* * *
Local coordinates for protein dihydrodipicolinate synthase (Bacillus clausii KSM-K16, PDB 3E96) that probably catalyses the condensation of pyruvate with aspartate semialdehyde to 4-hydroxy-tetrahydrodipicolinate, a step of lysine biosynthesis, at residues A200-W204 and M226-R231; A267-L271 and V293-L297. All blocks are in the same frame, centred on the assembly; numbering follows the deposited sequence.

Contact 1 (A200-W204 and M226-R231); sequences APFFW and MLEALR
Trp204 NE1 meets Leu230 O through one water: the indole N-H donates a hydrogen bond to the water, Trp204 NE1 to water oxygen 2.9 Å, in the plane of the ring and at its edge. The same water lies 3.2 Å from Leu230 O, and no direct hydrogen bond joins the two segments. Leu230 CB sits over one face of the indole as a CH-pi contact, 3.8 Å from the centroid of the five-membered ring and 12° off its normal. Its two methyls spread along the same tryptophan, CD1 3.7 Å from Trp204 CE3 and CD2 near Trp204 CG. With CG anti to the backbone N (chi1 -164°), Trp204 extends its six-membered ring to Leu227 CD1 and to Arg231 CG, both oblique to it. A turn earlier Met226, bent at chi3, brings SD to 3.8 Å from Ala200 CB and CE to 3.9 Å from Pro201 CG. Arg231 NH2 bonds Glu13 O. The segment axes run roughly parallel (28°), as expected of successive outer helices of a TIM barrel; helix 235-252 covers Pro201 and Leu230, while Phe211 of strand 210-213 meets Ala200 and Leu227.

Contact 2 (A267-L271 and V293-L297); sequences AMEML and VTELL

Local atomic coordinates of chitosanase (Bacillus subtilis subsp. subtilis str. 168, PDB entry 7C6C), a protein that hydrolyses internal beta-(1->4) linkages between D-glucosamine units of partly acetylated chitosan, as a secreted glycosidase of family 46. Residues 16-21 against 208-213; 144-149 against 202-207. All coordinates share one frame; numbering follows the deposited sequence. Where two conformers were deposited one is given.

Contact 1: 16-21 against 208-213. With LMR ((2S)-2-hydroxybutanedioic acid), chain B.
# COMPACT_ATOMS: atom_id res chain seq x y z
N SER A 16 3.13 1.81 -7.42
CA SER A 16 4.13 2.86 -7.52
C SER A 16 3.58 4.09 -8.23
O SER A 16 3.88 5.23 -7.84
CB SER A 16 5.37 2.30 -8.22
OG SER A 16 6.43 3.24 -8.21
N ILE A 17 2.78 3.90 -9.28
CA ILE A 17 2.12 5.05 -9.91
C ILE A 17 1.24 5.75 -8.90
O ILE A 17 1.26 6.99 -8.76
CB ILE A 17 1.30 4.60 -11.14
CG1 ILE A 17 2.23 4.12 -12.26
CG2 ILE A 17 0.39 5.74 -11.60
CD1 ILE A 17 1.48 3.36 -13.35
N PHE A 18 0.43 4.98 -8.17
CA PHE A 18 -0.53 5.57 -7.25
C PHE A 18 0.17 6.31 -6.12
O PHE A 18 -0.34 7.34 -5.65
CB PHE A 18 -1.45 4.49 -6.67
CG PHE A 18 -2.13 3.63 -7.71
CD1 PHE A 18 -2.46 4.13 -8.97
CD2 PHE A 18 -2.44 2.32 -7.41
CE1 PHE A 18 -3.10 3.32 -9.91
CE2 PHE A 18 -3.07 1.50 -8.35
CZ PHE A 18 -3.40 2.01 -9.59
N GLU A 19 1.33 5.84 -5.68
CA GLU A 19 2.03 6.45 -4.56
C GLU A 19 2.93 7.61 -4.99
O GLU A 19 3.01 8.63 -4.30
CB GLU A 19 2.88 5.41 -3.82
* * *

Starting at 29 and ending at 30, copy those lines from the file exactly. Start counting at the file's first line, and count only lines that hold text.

CD2 PHE A 18 -2.44 2.32 -7.41
CE1 PHE A 18 -3.10 3.32 -9.91